From God's fullness we have all received, grace upon grace
“Always beginning in prayer”

“Always beginning in prayer”

Happy new year! After writing these pieces for more than two years, I thought it was time to think about beginnings!

For those thinking about taking up a new prayer practice, here are two tips: do start small and manageable; and don’t feel guilty. The important thing is to begin. We are all beginners after all.

For those who have been struggling a while, or have got stuck or given up, don’t worry. We are all always beginning in prayer. And nothing is lost. Each time we begin again, we begin from where we have arrived, not with a blank slate. The past gifts and workings of the Spirit have value and can be built on; don’t sweep them all away.

Thomas Merton wrote, “Paradoxically, I have found peace because I have always been dissatisfied. My moments of depression and despair turn out to be renewals, new beginnings… All life tends to grow like this, in… the realization of the ‘new life’ that is in us who believe, by the gift of the Holy Spirit.”

In Zen Buddhism there is a practice called shoshin, or beginner’s mind, which fosters an attitude of wide open eagerness and lack of preconceptions. It means understanding that we will never stop learning in every single area of our lives, and will never overcome our human fallibility. The beginner’s mind defends us from measuring ourselves against others, keeps us open to possibility, avoids the hubris and closed-mindedness of the expert’s mind. The true experts in prayer know that they are always beginning and always will be.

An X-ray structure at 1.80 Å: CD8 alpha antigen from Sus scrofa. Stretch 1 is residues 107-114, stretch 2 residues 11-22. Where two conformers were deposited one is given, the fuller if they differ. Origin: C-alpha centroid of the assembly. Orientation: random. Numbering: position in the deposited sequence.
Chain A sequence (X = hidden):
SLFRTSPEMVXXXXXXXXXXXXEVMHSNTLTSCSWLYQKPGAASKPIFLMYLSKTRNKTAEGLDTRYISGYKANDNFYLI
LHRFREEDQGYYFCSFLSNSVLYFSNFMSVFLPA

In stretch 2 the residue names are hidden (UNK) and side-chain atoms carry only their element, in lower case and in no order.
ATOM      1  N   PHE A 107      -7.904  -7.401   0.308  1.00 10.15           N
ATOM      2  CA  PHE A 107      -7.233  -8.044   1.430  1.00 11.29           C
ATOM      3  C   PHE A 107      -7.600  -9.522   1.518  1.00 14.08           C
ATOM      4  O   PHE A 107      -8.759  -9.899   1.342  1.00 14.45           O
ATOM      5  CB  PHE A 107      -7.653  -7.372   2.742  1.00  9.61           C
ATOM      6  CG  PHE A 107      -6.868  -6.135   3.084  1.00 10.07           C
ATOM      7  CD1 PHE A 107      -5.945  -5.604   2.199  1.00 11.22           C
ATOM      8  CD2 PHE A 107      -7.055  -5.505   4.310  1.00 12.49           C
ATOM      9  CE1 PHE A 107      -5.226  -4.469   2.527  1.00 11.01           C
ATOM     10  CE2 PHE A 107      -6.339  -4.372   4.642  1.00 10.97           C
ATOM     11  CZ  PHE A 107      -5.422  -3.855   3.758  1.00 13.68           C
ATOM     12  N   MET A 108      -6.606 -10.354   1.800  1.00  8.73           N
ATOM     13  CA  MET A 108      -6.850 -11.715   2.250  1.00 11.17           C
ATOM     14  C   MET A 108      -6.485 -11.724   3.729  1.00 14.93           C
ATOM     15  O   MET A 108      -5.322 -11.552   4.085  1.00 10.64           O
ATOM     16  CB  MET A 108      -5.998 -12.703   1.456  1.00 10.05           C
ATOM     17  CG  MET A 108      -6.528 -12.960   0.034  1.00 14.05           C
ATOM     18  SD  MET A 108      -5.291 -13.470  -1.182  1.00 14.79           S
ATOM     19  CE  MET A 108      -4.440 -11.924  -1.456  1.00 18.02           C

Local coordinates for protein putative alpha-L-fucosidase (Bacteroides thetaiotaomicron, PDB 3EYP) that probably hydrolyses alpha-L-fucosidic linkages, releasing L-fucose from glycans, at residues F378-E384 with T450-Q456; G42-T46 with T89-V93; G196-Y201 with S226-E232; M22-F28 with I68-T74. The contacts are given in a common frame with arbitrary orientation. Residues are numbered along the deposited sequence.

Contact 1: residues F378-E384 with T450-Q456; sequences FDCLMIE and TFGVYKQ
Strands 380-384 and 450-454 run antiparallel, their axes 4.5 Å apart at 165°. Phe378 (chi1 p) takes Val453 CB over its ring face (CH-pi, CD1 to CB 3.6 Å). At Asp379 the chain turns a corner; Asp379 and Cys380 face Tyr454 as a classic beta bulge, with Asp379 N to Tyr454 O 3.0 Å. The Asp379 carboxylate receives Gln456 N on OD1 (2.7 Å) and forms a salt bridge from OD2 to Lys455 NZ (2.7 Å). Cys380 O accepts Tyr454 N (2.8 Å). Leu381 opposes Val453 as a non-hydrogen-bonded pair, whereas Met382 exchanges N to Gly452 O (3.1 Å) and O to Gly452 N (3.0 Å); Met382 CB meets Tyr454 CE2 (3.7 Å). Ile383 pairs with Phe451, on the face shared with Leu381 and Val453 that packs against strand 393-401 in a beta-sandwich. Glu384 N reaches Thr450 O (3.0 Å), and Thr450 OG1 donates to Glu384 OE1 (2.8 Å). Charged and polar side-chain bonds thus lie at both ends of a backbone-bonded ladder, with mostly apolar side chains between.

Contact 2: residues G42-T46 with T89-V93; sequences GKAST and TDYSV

Parker J Palmer wrote, “I am a novice in every new moment of the day, each of which presents possibilities unknown and untried. Why not embrace that fact and see what happens? … Let’s make a pact of mutual support to begin again with a beginner’s mind and with hope.”

It’s important to bear in mind St Benedict’s injunction to “Begin everything you attempt with the earnest prayer that it will be brought to perfection.” (Prologue to the Rule, Mucknell Abbey). But God is the one bringing to perfection. It is not in our own power.

So at the same time never forget that, most wonderfully, God’s love for us is always infinite, never measured by how well we think we’re doing or how far along the road. God always delights in our sincere beginners’ fumblings.